No quorum for parliamentary “session of shame”

With only 39 MPs attending at the UNESCO palace, today’s Parliamentary session was cancelled for failing to meet the 59 MP quorum following pressure from the families of Beirut blast victims.

Prior to the session, hundreds of demonstrators and families of the victims of the Beirut blast gathered facing the UNESCO palace.

The families of the victims called on parliamentarians to boycott a proposal that stalls and undermines judicial efforts to hold senior officials accountable, the only item on the August 12 session’s agenda.

Major parliamentary blocs, including the Free Patriotic Movement, the Progressive Socialist Movement, the Lebanese Forces, and the Future Movement, did not attend the session.

The proposal by several MPs calls on senior officials to be investigated by the Supreme Judicial Council, which hears cases against former presidents and ministers, instead of the judicial investigator.

The session was also set to discuss MPs’ request for further evidence and documents from Beirut blast investigator Judge Tarek Bitar prior to granting him permission to lift parliamentary immunity and prosecute parliamentarians for their role in the deadly ammonium nitrate explosion. Bitar previously rejected their request to submit further evidence, his legal right.

“The law says the judge should provide them with a summary of the facts only, and he shouldn’t provide them with all the evidence because of the confidentiality of the investigation,” Legal Agenda lawyer and researcher Ghida Frangieh told Beirut Today in a previous interview.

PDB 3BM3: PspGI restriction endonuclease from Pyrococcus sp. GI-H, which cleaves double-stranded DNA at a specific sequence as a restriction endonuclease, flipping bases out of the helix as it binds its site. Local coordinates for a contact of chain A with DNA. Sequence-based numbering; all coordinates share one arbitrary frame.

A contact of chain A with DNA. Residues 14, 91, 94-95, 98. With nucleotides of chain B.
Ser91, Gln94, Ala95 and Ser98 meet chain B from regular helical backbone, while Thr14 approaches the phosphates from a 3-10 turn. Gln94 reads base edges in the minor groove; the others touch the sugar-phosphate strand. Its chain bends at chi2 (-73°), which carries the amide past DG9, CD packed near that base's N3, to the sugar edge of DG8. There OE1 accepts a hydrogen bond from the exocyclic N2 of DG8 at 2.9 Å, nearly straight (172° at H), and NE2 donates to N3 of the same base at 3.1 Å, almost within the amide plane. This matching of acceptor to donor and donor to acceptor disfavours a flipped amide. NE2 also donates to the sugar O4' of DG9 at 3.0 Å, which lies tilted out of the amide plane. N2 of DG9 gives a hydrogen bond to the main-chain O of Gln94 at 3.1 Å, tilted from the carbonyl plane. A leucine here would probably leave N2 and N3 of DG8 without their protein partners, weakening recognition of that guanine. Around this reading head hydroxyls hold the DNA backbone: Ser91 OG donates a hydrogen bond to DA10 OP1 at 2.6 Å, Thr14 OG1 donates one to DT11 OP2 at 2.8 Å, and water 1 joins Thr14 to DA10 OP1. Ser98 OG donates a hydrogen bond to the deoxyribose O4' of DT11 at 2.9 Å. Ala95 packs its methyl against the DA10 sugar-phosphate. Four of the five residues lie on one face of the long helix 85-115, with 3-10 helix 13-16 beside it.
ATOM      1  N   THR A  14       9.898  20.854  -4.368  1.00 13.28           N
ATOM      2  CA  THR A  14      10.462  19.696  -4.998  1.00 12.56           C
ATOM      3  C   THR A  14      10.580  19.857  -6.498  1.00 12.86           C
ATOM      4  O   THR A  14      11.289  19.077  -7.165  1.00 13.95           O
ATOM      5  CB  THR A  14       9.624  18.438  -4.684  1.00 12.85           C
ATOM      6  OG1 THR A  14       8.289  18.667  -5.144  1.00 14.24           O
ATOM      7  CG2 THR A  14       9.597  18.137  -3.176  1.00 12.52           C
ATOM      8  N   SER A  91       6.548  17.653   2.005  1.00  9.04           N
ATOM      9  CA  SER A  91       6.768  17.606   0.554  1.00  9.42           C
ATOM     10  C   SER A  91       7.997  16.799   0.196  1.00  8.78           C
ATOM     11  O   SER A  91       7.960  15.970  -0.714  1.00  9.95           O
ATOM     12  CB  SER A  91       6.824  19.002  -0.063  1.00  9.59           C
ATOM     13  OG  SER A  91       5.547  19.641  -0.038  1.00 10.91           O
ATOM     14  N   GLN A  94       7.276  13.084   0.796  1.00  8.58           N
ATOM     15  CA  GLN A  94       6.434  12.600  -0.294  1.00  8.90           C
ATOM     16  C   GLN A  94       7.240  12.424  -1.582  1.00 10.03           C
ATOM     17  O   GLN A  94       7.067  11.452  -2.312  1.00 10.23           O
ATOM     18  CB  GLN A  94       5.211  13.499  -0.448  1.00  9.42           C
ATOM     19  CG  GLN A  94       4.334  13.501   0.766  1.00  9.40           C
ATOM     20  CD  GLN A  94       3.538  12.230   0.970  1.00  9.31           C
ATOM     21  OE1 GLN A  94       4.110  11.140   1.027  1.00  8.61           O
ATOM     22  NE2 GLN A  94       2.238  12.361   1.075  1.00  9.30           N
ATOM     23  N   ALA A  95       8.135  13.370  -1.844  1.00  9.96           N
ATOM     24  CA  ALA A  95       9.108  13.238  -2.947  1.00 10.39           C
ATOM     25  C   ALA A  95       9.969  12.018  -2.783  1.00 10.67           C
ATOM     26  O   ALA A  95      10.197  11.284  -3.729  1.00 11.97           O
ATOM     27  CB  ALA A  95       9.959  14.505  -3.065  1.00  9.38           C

See Also | Lift the immunity: A look into the Beirut blast investigation so far


The investigation has so far been stalled as many senior officials, including the head of the general security, have refused to sit for investigation under the guise that they are legally immune to such proceedings.

Families of the victims of the Beirut Blast also gathered to protest the session near Berri’s residence in Ain el Tineh, Beirut, on Wednesday evening, where they were attacked by men in civilian clothing.

Many identified these men as part of the parliamentary police, who have previously been filmed and photographed beating up peaceful demonstrators near Parliament in Downtown Beirut.

As these men continued to beat demonstrators, security forces reportedly stood idly by and watched. Annahar photographer Hossam Chebaro was viciously attacked and beaten on the head with sticks, his camera and motorcycle then confiscated. Other photographers also reported being attacked, including Hussein Beidoun and Zakaria Jaber.

According to a spokesperson on behalf of the families of the Beirut blast victims, the men accused them of insulting Berri before attacking them.

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Lynn is a Beirut-based journalist. She is a reporter and editor for Beirut Today, actively contributing since 2018 through articles on politics, economics, lifestyle, fashion, and more.

Managing Editor at Beirut Today | + posts

Laudy Issa is a multimedia journalist and the Managing Editor of Beirut Today. Before COVID-19, you might have caught her tripping over wires in local theatres or gigs.